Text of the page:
It is still a question I have never been totally able to answer to my satisfaction: Why so few of them under our big tops? Given their indisputable achievements in sports and dance, I am fairly astonished at the continuing dearth of black acrobats, jugglers, trapeze artists.
When I fronted James Bros Circus in 1969 working press, we had the all-black Flying Souls making their "debut" on the show; their act was average, but I found it ethnically a refreshing novelty, not to mention a racial breakthrough. In a press release I prepared, I wrote, "They are living proof that the circus's only requirement for stardom is talent."
I interviewed the act's founder,Toni Williams, for the story. She had made Ringling history starting out on the John Ringling North produced show three years earlier as a "ballet girl." My obvious question to her was, why were there so few African American performers under U.S. big tops.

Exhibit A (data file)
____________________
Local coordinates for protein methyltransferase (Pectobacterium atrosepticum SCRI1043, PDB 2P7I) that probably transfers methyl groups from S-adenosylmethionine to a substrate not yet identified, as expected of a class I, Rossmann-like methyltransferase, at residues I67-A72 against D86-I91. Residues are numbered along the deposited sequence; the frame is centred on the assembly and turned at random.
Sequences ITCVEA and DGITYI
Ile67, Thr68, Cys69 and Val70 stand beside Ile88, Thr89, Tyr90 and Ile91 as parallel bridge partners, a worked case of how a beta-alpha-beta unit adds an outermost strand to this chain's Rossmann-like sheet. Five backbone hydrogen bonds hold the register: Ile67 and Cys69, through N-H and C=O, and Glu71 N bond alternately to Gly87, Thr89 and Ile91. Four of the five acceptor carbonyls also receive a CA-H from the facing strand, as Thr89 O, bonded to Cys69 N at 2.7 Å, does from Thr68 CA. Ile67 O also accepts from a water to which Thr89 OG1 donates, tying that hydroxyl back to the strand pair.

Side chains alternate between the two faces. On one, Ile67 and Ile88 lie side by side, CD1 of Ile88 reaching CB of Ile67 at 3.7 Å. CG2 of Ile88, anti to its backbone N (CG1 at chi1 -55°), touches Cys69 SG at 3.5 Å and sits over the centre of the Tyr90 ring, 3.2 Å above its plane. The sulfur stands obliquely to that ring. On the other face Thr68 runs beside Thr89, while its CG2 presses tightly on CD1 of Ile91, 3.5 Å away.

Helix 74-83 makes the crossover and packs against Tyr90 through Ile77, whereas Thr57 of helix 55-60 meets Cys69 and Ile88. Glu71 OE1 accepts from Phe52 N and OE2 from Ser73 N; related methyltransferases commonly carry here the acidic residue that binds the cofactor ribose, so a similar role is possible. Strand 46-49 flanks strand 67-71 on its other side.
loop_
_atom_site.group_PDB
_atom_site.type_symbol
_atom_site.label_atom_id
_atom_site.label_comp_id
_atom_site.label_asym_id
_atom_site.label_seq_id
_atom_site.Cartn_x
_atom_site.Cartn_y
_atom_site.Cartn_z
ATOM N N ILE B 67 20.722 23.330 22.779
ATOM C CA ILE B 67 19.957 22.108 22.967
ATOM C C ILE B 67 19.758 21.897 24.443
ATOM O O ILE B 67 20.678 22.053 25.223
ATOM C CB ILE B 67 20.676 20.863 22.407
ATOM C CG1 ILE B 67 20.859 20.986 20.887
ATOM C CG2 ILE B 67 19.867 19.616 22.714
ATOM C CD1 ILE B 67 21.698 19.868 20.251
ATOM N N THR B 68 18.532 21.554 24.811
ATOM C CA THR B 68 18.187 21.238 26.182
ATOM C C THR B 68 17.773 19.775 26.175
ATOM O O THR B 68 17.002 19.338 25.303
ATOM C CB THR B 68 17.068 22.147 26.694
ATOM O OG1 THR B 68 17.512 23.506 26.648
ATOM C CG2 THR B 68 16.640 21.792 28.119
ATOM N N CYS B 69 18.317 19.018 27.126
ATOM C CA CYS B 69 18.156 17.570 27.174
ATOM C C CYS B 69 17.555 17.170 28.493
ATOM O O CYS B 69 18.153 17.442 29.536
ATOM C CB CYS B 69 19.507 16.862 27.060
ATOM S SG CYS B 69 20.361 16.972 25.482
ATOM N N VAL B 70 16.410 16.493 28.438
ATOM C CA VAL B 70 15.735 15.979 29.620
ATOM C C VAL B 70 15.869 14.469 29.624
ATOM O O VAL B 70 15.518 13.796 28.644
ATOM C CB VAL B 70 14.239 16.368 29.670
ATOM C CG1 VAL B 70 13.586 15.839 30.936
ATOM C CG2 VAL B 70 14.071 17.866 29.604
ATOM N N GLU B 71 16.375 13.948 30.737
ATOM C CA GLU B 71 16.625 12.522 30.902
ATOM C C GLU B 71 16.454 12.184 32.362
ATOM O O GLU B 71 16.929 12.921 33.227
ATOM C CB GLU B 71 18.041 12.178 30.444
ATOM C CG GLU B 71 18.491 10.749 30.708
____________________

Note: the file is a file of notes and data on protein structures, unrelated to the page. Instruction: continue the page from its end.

"It takes a first always to open the door." answered.Toni. The scene was changing, and when the band strikes up and the ringmaster works the crowd, she said. "Here we are now, ready."
The door was apparently opened, and it apparently has stayed open, but since then, few candidates have entered.
Fast forward 16 years.
Here, in his letter to me dated August 17, 1985, is Don reacting to the highly ballyhooed act of Satin on the Ringling show that year, in particular to the efforts of Eddie Howe in promoting the widespread coverage it received, assuming that to have been true:
"I had another thing from Eddie Howe which is all glowing reports on the Ringling show and the aerial team of Satin. I don't understand what he is doing or trying to do. That aerial act is OK but it is not the greatest thing that there ever was and they do have just as good or better cradle acts on most shows. Might be because they are black, but I can't help think he is trying to get them built up in hopes of landing some sort of work from them or some such thing."
Regrettably, I can't recall the Flying Souls -- Toni Williams, two gymnasts Labar Irwin and Danny Crisp, and a former pro athlete, J. "Skippy" Dyer -- lasting beyond a few seasons, if that. Perhaps they all went their separate ways, to pursue sports careers or the Olympic trials.
[End ringer foot note: Toni Williams, really? I remembered a black Ringling showgirl making the same history but not with that name, so I checked my own book, Big Top Boss, to read that an apprentice aerialist named Priscilla Williams was, in 1966, spotted at Del Graham's School for Flyers in Los Angeles, and signed to a Big Show contract.]